Carolyn: I’d go back in time and cast us in The Partridge Family.  We’d make an excellent family band. We’d have a laugh, break into song and wear ruffled blouses with velvet jackets.  And of course travel to all our gigs on a Mondrian bus. I feel really confident about this choice.

Meredith: Electric Mayhem from The Muppet Show. It wouldn’t change, they were simply perfect, except… maybe a few more vaginas in the band.

Binge the entire first and second seasons of Baroness von Sketch Show now on and the IFC app.

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G.I. Jeez

Stomach Bugs and Prom Dates

E.Coli High is in your gut and on IFC's Comedy Crib.

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Brothers-in-law Kevin Barker and Ben Miller have just made the mother of all Comedy Crib series, in the sense that their Comedy Crib series is a big deal and features a hot mom. Animated, funny, and full of horrible bacteria, the series juxtaposes timeless teen dilemmas and gut-busting GI infections to create a bite-sized narrative that’s both sketchy and captivating. The two sat down, possibly in the same house, to answer some questions for us about the series. Let’s dig in….


IFC: How would you describe E.Coli High to a fancy network executive you just met in an elevator?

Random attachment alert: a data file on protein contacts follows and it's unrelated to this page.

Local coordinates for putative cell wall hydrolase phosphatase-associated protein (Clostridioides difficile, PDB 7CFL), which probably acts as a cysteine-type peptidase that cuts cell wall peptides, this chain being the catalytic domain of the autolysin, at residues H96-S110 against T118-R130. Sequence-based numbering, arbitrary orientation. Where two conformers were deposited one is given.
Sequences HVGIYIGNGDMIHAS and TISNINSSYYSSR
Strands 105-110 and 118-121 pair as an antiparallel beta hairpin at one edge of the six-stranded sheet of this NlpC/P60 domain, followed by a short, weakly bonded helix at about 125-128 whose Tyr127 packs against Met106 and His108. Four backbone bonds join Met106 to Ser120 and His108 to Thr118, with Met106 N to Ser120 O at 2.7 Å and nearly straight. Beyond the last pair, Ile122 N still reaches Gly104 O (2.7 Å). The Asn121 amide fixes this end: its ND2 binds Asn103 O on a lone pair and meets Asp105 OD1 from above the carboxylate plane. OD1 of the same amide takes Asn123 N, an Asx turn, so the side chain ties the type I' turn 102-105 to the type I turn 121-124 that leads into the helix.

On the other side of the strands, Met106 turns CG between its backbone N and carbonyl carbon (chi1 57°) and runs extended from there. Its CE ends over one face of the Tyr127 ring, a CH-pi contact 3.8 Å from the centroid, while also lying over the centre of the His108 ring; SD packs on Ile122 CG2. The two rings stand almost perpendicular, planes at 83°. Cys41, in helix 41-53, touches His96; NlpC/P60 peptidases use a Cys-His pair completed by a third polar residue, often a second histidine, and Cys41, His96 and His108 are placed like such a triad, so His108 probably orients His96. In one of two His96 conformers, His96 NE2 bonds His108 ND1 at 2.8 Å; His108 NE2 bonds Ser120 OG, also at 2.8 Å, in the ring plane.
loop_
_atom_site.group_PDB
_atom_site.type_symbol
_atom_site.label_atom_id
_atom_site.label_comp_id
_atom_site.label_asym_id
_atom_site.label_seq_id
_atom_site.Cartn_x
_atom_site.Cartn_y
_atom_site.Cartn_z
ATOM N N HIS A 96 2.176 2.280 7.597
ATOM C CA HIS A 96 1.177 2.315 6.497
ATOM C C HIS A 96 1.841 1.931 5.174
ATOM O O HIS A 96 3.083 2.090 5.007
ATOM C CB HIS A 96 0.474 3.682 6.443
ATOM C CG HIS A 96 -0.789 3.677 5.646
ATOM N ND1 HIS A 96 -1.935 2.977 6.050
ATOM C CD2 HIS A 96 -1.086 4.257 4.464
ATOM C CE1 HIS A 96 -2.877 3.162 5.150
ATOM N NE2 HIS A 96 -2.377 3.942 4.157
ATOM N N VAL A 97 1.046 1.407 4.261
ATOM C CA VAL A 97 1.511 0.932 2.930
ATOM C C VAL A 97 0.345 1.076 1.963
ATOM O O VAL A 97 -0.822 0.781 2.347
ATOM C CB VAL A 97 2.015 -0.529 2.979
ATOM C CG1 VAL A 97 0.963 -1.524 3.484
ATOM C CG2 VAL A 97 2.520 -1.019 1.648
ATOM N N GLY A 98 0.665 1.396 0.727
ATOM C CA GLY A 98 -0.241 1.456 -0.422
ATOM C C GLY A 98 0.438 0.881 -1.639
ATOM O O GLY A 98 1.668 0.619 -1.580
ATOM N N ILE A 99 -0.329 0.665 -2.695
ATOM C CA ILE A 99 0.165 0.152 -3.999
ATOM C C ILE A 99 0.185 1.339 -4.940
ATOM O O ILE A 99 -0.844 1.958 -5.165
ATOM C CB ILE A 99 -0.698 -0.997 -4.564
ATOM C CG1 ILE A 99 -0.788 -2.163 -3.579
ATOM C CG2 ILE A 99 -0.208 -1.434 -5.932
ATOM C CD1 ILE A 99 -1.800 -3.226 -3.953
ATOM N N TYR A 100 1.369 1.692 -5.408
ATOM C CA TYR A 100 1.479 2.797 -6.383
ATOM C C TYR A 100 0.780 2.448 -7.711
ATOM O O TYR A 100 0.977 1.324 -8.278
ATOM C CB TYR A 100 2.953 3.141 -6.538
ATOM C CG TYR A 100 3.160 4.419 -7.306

BEN: Hi ummm uhh hi ok well its like umm (gets really nervous and blows it)…

KB: It’s like the Super Bowl meets the Oscars.

IFC: How would you describe E.Coli High to a drunk friend of a friend you met in a bar?

BEN: Oh wow, she’s really cute isn’t she? I’d definitely blow that too.

KB: It’s a cartoon that is happening inside your stomach RIGHT NOW, that’s why you feel like you need to throw up.

IFC: What was the genesis of E.Coli High?

KB: I had the idea for years, and when Ben (my brother-in-law, who is a special needs teacher in Philly) began drawing hilarious comics, I recruited him to design characters, animate the series, and do some writing. I’m glad I did, because Ben rules!

BEN: Kevin told me about it in a park and I was like yeah that’s a pretty good idea, but I was just being nice. I thought it was dumb at the time.


IFC: What makes going to proms and dating moms such timeless and oddly-relatable subject matter?

BEN: Since the dawn of time everyone has had at least one friend with a hot mom. It is physically impossible to not at least make a comment about that hot mom.

KB: Who among us hasn’t dated their friend’s mom and levitated tables at a prom?

IFC: Why do you think the world is ready for this series?

BEN: There’s a lot of content now. I don’t think anyone will even notice, but it’d be cool if they did.

KB: A show about talking food poisoning bacteria is basically the same as just watching the news these days TBH.

Watch E.Coli High below and discover more NYTVF selections from years past on IFC’s Comedy Crib.